Kia's second-generation Niro marks more than just a redesign for the small SUV; it rethinks the model's powertrain hierarchy. Although it continues to offer hybrid, plug-in hybrid, and electric variants, the 2023 Niro now clearly positions their importance by performance.
The Niro EV remains the performance leader of the bunch courtesy of its 201-hp front-mounted electric motor. This remains the case for the 2023 Niro, as the battery-electric model carries over the same powertrain as before. The two gasoline-electric options, however, no longer share the same horsepower rating. Whereas the standard Niro hybrid’s 104-hp 1.6-liter four-cylinder engine and 43-hp electric motor together produce a peak output of 139 horsepower, the pricier Niro plug-in hybrid (PHEV) now makes a total of 180 horsepower courtesy of its more powerful 83-hp motor. In addition to the ability to drive some distance on battery-electric power alone, the PHEV also delivers additional performance.
The PHEV Powers Ahead
Although our testing showed that neither the Niro hybrid nor the Niro PHEV accelerates with exceptional fervor, the PHEV offers enough grunt for merging onto freeways or passing at highway speeds with relative ease. Its 7.3-second run to 60 mph and 5.0-second sprint from 50 to 70 mph are perfectly adequate.
The Niro hybrid hit the same marks in a much more languid 8.9 and 6.2 seconds, respectively. Unlike the PHEV, overtaking slower-moving traffic in the Niro hybrid requires careful planning. Boot the accelerator, and the little four-cylinder engine strains to reach its 6000-rpm redline.
Hybrid's Fuel Economy Falters
So limited is the hybrid's output, its six-speed dual-clutch automatic gearbox often holds fifth gear at highway speeds. This trait likely played a part in the Niro hybrid's 39-mpg result in on our 75-mph fuel-economy test, which fell 6 mpg short of the EPA's highway estimate. It's also 7 mpg worse than we saw with the last Niro hybrid.
Even so, the Niro hybrid bettered the 37-mpg highway figure its PHEV counterpart managed (in its hybrid mode). The PHEV's 249 pounds of extra mass surely was a factor—a portion of that is due to the PHEV's larger lithium-ion battery pack. In its EV mode, the Niro PHEV was able to do 25 miles, which is a bit shy of its official 33-mile range estimate but does improve upon the 18 miles we squeezed out of the outgoing PHEV's battery pack.
The PHEV's extra pounds exacted a minor toll on its handling and braking performance. Fit with the same 18-inch Continental ProContact RX all-season rubber as its hybrid sibling, the plug-in Niro pulled 0.85 g around our 300-foot skidpad and came to a halt from 70 mph in 171 feet. Meanwhile, the Niro hybrid circled our skidpad at 0.87 g and stopped from 70 mph in 168 feet, the latter of which equaled the stop we measured in a Hyundai Kona N on summer tires.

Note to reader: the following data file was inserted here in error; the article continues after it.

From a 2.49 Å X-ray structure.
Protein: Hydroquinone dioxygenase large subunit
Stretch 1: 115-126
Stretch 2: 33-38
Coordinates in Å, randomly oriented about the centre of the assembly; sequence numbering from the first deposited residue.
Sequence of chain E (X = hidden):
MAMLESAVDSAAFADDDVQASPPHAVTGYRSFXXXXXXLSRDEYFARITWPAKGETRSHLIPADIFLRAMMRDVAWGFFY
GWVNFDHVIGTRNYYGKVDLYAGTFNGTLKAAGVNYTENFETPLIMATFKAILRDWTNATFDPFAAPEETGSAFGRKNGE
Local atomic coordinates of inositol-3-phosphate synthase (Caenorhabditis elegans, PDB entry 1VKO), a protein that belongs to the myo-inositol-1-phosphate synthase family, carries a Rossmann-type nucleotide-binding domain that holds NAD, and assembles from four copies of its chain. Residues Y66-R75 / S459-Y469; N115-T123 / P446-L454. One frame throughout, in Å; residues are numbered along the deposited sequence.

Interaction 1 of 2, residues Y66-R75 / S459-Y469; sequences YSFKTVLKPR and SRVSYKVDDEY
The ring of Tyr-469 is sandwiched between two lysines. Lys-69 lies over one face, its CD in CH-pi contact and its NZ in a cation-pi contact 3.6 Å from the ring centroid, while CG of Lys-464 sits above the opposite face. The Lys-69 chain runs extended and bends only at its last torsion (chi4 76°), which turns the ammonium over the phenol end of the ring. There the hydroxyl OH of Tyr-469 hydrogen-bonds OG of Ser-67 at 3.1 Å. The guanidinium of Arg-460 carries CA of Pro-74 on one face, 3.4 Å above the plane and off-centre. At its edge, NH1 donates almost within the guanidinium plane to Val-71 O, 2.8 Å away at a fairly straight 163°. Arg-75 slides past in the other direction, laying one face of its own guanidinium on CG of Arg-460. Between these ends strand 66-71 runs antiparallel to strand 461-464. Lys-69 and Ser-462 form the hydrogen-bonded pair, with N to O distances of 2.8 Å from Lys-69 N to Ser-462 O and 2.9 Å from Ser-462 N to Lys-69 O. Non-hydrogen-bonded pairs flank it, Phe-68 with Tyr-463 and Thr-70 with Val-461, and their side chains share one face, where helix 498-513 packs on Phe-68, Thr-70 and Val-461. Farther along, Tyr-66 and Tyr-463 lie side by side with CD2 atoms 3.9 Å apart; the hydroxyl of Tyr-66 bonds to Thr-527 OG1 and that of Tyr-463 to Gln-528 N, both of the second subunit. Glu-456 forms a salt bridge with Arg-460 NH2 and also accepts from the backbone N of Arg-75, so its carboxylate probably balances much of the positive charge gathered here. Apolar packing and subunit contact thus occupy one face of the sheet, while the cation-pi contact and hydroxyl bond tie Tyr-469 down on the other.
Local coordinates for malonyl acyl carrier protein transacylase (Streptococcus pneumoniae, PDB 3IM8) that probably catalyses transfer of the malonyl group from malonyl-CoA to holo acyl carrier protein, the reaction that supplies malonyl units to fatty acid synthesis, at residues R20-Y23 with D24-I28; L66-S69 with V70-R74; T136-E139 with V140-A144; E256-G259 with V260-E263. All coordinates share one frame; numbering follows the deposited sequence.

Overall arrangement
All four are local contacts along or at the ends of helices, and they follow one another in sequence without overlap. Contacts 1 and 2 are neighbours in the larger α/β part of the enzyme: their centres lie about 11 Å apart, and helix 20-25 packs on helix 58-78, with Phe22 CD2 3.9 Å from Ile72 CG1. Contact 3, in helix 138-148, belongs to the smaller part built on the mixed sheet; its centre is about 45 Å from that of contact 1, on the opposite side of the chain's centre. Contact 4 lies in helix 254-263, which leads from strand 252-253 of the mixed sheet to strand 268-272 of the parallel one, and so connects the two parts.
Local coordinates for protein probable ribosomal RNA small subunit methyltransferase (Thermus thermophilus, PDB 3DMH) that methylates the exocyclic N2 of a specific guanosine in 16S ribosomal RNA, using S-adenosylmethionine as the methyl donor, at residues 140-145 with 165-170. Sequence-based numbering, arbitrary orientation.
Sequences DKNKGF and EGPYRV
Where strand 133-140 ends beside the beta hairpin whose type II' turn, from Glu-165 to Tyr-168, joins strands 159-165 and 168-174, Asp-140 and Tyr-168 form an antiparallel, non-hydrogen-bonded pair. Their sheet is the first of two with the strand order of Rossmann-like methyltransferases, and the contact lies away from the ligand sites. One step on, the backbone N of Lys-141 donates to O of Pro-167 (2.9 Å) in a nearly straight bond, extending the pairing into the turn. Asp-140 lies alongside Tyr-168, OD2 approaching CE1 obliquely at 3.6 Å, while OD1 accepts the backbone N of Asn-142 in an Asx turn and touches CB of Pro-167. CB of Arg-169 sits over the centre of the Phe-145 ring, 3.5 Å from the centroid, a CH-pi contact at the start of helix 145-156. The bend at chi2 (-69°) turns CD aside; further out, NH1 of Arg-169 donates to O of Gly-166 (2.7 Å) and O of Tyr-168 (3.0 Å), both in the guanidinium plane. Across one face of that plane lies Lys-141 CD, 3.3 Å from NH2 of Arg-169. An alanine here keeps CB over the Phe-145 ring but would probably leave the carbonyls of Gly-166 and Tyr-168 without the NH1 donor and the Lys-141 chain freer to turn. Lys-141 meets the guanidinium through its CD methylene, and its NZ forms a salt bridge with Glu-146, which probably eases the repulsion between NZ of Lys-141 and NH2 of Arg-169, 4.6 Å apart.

Admittedly, neither the Niro hybrid nor PHEV is particularly exciting to drive. Kia attempts to will some athleticism into both Niros by way of a Sport drive mode, but engaging this setting seems to do little more than improve accelerator response ever so slightly, make the steering heavier, and afford manual control of the six-speed gearbox via the paddle shifters. Stick to the default Eco mode and the right pedal lethargically reacts to inputs, the steering effort feels more natural, and the steering-wheel-mounted paddles function as tools for adjusting the level of regenerative braking. No matter the drive mode, the long-travel brake pedal of both Niros predictably and progressively blends the vehicles' regenerative and mechanical braking functions.
Both gasoline-electric Niro models feel more attuned to urban settings. Credit the 125 and 150 pound-feet of torque produced from the respective electric drive motors of the hybrid and PHEV that help these Kias deliver reasonably brisk low-speed acceleration.
Their cabins also are calmer at urban driving speeds, in contrast to the din suffered on the highway. The hybrid is particularly noisy and registered 73 decibels at 70 mph. That's 3 decibels more than the PHEV and 5 decibels more than its forebear.
Inside the Niro
Little differentiates the two Niros inside. Unlike our early-build example, the production hybrid will have a T-handle shifter while the PHEV gets a rotary-style setup. Both these pre-production cars had a 10.3-inch instrument-cluster screen, but the production version instead will have a smaller 4.3-inch info display that's bookended by digital gauges. (Kia reserves the full-digital single-element display for the Niro EV.)
Despite casting a 2.5-inch-longer shadow and sitting on a 0.8-inch-longer wheelbase than its predecessor, the Niro held the same number of carry-on-size suitcases as its predecessor: six with all seats in use and 18 with the rear seatbacks folded. (The Niro hybrid offers additional under-floor space compared to the PHEV, which uses this area to house its bigger battery.) Rear-seat legroom, though, has improved by more than two inches relative to the prior Niro.
With a starting price of $27,785, the 2023 Niro hybrid undercuts the base PHEV by $7250. The PHEV, however, skips the hybrid's entry-level LX trim, instead starting off in EX guise. Looking EX to EX, the PHEV's premium falls to $4590. Considering the PHEV pairs ample electric-only driving range with greater power and acceleration, it justifies its upcharge over its more sluggish hybrid sibling.
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